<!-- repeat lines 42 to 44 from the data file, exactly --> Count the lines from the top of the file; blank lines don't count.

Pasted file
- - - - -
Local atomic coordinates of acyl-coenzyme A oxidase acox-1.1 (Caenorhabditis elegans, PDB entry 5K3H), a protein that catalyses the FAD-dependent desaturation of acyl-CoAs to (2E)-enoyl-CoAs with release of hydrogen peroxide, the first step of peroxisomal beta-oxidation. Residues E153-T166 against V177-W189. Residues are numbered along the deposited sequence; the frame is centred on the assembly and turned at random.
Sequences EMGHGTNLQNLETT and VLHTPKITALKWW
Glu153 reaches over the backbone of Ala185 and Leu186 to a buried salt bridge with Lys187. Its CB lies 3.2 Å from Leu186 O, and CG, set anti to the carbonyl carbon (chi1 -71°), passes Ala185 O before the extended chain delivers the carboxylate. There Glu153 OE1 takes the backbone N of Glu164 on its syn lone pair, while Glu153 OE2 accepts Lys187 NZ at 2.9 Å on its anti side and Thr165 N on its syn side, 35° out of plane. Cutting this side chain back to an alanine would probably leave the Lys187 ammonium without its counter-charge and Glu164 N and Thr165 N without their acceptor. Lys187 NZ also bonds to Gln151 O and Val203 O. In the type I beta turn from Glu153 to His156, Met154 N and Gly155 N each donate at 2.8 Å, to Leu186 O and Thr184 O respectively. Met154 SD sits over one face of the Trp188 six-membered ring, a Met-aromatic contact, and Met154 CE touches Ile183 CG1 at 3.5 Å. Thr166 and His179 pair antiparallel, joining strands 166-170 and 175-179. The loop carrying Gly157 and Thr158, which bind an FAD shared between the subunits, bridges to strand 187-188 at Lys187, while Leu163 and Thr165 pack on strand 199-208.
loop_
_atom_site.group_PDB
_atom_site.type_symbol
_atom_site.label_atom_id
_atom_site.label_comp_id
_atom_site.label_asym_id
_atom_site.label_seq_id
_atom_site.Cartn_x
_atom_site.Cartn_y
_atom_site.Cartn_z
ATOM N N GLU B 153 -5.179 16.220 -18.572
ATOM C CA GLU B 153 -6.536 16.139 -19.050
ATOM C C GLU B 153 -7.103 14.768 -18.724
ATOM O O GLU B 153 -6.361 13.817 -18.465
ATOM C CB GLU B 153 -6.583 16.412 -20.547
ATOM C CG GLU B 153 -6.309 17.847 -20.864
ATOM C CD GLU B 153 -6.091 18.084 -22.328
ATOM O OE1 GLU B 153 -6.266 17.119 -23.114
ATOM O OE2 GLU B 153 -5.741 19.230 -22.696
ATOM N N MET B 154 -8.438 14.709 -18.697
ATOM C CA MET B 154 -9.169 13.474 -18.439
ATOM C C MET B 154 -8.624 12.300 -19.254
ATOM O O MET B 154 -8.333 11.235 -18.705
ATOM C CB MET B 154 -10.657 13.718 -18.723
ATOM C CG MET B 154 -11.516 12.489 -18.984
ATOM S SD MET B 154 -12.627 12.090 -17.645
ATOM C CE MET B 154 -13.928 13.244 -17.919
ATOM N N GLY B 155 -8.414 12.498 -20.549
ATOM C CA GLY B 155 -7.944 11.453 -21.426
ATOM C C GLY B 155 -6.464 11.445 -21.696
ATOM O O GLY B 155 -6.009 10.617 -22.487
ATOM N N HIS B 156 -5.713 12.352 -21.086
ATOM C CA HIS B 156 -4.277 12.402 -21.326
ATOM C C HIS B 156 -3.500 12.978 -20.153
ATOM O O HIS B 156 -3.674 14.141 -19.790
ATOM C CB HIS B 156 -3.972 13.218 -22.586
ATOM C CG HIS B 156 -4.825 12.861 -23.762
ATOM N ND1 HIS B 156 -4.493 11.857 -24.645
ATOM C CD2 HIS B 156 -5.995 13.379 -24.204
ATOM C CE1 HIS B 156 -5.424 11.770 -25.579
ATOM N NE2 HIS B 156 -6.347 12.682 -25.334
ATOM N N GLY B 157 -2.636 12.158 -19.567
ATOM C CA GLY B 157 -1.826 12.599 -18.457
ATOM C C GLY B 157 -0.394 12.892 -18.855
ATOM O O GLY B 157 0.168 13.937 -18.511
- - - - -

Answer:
ATOM C CD2 HIS B 156 -5.995 13.379 -24.204
ATOM C CE1 HIS B 156 -5.424 11.770 -25.579
ATOM N NE2 HIS B 156 -6.347 12.682 -25.334